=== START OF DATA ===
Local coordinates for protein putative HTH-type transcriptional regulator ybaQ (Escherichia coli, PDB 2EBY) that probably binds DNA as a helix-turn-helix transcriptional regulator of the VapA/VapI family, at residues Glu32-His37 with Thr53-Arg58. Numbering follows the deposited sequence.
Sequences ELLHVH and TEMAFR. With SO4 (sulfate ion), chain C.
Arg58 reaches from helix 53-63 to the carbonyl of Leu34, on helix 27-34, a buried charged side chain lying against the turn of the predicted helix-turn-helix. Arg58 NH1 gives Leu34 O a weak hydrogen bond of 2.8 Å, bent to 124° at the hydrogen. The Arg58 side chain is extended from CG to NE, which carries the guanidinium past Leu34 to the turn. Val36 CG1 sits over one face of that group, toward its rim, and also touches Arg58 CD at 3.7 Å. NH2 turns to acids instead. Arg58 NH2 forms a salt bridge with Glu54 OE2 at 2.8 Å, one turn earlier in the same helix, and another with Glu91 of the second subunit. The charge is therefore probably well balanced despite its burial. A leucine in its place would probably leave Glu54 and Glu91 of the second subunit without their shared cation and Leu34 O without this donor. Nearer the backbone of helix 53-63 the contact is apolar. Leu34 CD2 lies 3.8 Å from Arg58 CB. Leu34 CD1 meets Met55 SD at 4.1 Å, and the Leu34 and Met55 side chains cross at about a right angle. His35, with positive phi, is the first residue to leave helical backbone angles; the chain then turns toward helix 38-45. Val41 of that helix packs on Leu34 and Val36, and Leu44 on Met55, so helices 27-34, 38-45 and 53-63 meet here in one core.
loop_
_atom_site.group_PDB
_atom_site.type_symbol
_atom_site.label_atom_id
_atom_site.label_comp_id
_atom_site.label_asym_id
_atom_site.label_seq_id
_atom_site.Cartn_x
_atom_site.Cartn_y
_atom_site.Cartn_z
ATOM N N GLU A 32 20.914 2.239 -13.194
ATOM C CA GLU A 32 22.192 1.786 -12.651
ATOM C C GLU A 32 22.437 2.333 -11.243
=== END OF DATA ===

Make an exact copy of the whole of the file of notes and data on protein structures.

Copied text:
Local coordinates for protein putative HTH-type transcriptional regulator ybaQ (Escherichia coli, PDB 2EBY) that probably binds DNA as a helix-turn-helix transcriptional regulator of the VapA/VapI family, at residues Glu32-His37 with Thr53-Arg58. Numbering follows the deposited sequence.
Sequences ELLHVH and TEMAFR. With SO4 (sulfate ion), chain C.
Arg58 reaches from helix 53-63 to the carbonyl of Leu34, on helix 27-34, a buried charged side chain lying against the turn of the predicted helix-turn-helix. Arg58 NH1 gives Leu34 O a weak hydrogen bond of 2.8 Å, bent to 124° at the hydrogen. The Arg58 side chain is extended from CG to NE, which carries the guanidinium past Leu34 to the turn. Val36 CG1 sits over one face of that group, toward its rim, and also touches Arg58 CD at 3.7 Å. NH2 turns to acids instead. Arg58 NH2 forms a salt bridge with Glu54 OE2 at 2.8 Å, one turn earlier in the same helix, and another with Glu91 of the second subunit. The charge is therefore probably well balanced despite its burial. A leucine in its place would probably leave Glu54 and Glu91 of the second subunit without their shared cation and Leu34 O without this donor. Nearer the backbone of helix 53-63 the contact is apolar. Leu34 CD2 lies 3.8 Å from Arg58 CB. Leu34 CD1 meets Met55 SD at 4.1 Å, and the Leu34 and Met55 side chains cross at about a right angle. His35, with positive phi, is the first residue to leave helical backbone angles; the chain then turns toward helix 38-45. Val41 of that helix packs on Leu34 and Val36, and Leu44 on Met55, so helices 27-34, 38-45 and 53-63 meet here in one core.
loop_
_atom_site.group_PDB
_atom_site.type_symbol
_atom_site.label_atom_id
_atom_site.label_comp_id
_atom_site.label_asym_id
_atom_site.label_seq_id
_atom_site.Cartn_x
_atom_site.Cartn_y
_atom_site.Cartn_z
ATOM N N GLU A 32 20.914 2.239 -13.194
ATOM C CA GLU A 32 22.192 1.786 -12.651
ATOM C C GLU A 32 22.437 2.333 -11.243